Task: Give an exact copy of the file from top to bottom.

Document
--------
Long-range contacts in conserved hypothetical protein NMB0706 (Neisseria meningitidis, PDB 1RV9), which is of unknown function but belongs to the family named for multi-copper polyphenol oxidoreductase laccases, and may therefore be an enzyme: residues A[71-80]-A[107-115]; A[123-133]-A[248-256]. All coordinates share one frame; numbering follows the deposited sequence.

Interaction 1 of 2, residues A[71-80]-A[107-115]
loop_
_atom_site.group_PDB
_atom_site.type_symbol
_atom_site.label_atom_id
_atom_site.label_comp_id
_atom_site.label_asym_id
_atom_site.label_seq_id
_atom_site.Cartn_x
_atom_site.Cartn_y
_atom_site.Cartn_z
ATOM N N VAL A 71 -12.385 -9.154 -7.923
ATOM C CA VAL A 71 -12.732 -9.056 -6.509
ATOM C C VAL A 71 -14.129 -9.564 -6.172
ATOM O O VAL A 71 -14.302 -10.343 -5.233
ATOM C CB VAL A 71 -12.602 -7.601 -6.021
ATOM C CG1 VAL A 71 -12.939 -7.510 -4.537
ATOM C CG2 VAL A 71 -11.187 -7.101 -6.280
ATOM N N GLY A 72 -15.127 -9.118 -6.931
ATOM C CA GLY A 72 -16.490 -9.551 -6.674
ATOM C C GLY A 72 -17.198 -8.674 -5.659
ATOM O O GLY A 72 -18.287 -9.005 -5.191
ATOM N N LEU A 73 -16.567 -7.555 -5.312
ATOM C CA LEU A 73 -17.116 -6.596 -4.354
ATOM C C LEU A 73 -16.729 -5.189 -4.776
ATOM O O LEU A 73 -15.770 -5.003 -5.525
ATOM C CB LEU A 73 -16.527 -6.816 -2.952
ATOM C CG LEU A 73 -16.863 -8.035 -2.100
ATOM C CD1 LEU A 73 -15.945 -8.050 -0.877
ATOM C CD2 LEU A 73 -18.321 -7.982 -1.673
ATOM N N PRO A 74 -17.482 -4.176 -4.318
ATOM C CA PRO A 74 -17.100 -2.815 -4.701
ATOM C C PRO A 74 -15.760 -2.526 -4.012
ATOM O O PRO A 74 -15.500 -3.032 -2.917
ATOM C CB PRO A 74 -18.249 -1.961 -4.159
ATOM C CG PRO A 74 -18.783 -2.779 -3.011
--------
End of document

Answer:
Long-range contacts in conserved hypothetical protein NMB0706 (Neisseria meningitidis, PDB 1RV9), which is of unknown function but belongs to the family named for multi-copper polyphenol oxidoreductase laccases, and may therefore be an enzyme: residues A[71-80]-A[107-115]; A[123-133]-A[248-256]. All coordinates share one frame; numbering follows the deposited sequence.

Interaction 1 of 2, residues A[71-80]-A[107-115]
loop_
_atom_site.group_PDB
_atom_site.type_symbol
_atom_site.label_atom_id
_atom_site.label_comp_id
_atom_site.label_asym_id
_atom_site.label_seq_id
_atom_site.Cartn_x
_atom_site.Cartn_y
_atom_site.Cartn_z
ATOM N N VAL A 71 -12.385 -9.154 -7.923
ATOM C CA VAL A 71 -12.732 -9.056 -6.509
ATOM C C VAL A 71 -14.129 -9.564 -6.172
ATOM O O VAL A 71 -14.302 -10.343 -5.233
ATOM C CB VAL A 71 -12.602 -7.601 -6.021
ATOM C CG1 VAL A 71 -12.939 -7.510 -4.537
ATOM C CG2 VAL A 71 -11.187 -7.101 -6.280
ATOM N N GLY A 72 -15.127 -9.118 -6.931
ATOM C CA GLY A 72 -16.490 -9.551 -6.674
ATOM C C GLY A 72 -17.198 -8.674 -5.659
ATOM O O GLY A 72 -18.287 -9.005 -5.191
ATOM N N LEU A 73 -16.567 -7.555 -5.312
ATOM C CA LEU A 73 -17.116 -6.596 -4.354
ATOM C C LEU A 73 -16.729 -5.189 -4.776
ATOM O O LEU A 73 -15.770 -5.003 -5.525
ATOM C CB LEU A 73 -16.527 -6.816 -2.952
ATOM C CG LEU A 73 -16.863 -8.035 -2.100
ATOM C CD1 LEU A 73 -15.945 -8.050 -0.877
ATOM C CD2 LEU A 73 -18.321 -7.982 -1.673
ATOM N N PRO A 74 -17.482 -4.176 -4.318
ATOM C CA PRO A 74 -17.100 -2.815 -4.701
ATOM C C PRO A 74 -15.760 -2.526 -4.012
ATOM O O PRO A 74 -15.500 -3.032 -2.917
ATOM C CB PRO A 74 -18.249 -1.961 -4.159
ATOM C CG PRO A 74 -18.783 -2.779 -3.011